Her, and her father’s, arrival don’t bring the community any moral message eg, they don’t gel this disjointed neighbourhood together, and neither do they rip it apart. You get the sense that the lonely occupants will continue their sad lives in exactly the same way after the vampires leave. After all, the ‘murders’ hardly stir the other characters into action or feeling - even the ones directly affected.

The ‘father’ figure is almost laughable. I felt like he was a bit dim, because he fails to execute the two men he identifies as ‘food’, barely speaks and offers himself as a wilful sacrifice hours later. It’s not even clear if he’s a vampire, or a pervert who looks after ‘Eli’?

The film is beautiful. Very architectural in cinematography. Clean lines, wide angle shots. Colours have been washed away to a wintry palette of grey, blue and white – with just the odd highlight of contrasting orange or yellow coming from the boy Oscar.

The director, Tomas Alfredson, uses a lot of close ups of peoples’ hands or ears, or back of head – rather than their face. This ‘first person’ technique,  makes the film feel very intimate, but also frustrates the narrative, as you feel you want to look around you and you can’t – you’re blinkered at the will of the director.

Other than some moments a conservative American audience wouldn’t stomach (the child nudity for example) I can’t understand why there was a need to remake this. Yes, it’s in Swedish, but it’s a nice, discombobulating language to listen to which adds to the disjointed feeling of the film. Also, the dialogue is not dominant, it’s very much the ‘atmosphere’ of the film which makes the lasting impression – what you see, not what you hear.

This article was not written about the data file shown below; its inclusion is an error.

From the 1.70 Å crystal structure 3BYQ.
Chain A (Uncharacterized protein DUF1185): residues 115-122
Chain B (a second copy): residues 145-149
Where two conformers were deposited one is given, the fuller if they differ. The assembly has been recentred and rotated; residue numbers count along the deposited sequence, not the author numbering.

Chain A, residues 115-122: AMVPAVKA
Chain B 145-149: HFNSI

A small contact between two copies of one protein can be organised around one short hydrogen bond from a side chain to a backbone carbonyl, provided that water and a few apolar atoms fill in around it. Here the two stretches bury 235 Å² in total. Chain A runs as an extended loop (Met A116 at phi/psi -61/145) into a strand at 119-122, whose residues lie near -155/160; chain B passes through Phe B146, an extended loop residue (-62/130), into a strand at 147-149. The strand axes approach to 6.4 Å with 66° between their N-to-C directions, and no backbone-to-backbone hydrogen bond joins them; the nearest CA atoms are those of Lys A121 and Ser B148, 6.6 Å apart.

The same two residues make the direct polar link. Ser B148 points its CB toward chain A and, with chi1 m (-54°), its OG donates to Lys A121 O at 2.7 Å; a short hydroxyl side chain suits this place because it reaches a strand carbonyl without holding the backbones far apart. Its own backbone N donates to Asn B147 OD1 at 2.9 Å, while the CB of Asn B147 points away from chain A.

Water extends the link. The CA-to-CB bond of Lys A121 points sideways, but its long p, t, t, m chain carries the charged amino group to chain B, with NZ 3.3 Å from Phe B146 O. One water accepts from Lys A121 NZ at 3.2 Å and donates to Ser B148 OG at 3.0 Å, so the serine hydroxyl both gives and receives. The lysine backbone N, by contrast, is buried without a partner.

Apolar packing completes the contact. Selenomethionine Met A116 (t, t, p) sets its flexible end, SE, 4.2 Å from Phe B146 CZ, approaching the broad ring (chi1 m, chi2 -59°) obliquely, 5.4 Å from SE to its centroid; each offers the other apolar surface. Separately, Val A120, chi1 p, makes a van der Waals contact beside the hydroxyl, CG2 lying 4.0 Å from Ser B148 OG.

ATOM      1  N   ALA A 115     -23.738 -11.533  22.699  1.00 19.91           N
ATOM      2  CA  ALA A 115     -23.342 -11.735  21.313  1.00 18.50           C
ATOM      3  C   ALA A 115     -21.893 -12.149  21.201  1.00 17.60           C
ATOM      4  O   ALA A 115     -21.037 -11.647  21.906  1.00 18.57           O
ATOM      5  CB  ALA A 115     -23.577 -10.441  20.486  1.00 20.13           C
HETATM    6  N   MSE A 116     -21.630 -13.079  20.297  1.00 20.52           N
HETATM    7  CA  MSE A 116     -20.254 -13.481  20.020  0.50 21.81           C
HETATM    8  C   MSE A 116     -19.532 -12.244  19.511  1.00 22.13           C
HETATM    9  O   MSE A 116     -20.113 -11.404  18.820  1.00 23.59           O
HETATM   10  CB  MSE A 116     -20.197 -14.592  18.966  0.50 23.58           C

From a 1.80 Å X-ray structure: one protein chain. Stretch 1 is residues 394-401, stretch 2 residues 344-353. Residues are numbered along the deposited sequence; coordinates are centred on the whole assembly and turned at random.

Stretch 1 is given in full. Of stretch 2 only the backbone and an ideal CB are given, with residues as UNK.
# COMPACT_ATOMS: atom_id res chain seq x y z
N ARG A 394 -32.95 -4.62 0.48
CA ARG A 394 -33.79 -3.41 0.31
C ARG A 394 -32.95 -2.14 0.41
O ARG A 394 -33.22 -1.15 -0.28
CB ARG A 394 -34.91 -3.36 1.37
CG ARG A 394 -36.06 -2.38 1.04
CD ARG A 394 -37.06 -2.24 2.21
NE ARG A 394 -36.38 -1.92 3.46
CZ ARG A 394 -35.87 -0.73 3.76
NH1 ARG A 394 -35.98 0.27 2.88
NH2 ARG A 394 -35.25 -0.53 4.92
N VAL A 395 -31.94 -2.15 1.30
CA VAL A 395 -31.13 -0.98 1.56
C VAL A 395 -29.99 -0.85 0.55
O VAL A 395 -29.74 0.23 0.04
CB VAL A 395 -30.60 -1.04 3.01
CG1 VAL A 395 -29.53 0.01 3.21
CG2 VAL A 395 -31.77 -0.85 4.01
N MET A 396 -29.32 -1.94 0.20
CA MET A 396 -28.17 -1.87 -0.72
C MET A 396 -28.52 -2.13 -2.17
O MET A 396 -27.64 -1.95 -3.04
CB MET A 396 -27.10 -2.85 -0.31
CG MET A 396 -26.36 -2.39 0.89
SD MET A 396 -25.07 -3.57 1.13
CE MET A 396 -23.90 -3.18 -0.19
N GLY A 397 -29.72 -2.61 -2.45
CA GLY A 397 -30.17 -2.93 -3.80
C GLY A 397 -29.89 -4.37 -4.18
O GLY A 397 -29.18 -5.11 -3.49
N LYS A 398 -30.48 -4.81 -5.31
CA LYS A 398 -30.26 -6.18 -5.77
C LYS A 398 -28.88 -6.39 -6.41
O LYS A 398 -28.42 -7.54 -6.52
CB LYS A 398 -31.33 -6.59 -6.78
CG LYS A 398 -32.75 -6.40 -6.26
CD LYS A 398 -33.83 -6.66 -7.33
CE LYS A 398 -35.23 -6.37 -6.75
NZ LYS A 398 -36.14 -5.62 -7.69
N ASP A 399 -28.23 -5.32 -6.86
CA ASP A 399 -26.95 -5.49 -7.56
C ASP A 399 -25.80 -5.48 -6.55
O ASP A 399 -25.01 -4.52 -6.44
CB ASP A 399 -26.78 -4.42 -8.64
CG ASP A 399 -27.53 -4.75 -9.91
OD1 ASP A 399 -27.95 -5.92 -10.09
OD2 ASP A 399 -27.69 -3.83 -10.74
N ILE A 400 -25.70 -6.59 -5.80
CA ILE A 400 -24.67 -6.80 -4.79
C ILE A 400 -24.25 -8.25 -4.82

The best of example is the very original ending, with ‘Oscar’ hiding from the horrors above him in the pool. I HATE gore, but in this moment, I found myself inwardly cheering for Eli that she had come to save the day.

4 out of 5 – very surprised by this original, strangely uplifting film.

Super 8

I loved this ripping-rollercoaster of a film. Brilliant. And better than I expected, which says a lot as it's not unreasoable to expect a lot from a JJ Abrahams and Spielberg production.

This is not a not a 'nostalgic triumph' as some reviewers have said. It’s a triumph. But it’s realistic, not nostalgic.

I’ll tell you why.

For ages Hollywood has created this delusionary world of childhood which is one extreme or the other. My secondary education was nothing like High School Musical. But my summer holidays were like Super 8 (except minus the alien and whole-scale destruction of my home town – which wouldn't have been a bad planning choice)

What I mean is, I’m sick of seeing perfect kids on screen, speaking in snappy one-liners, going home to their parents who are only 10 years older than them.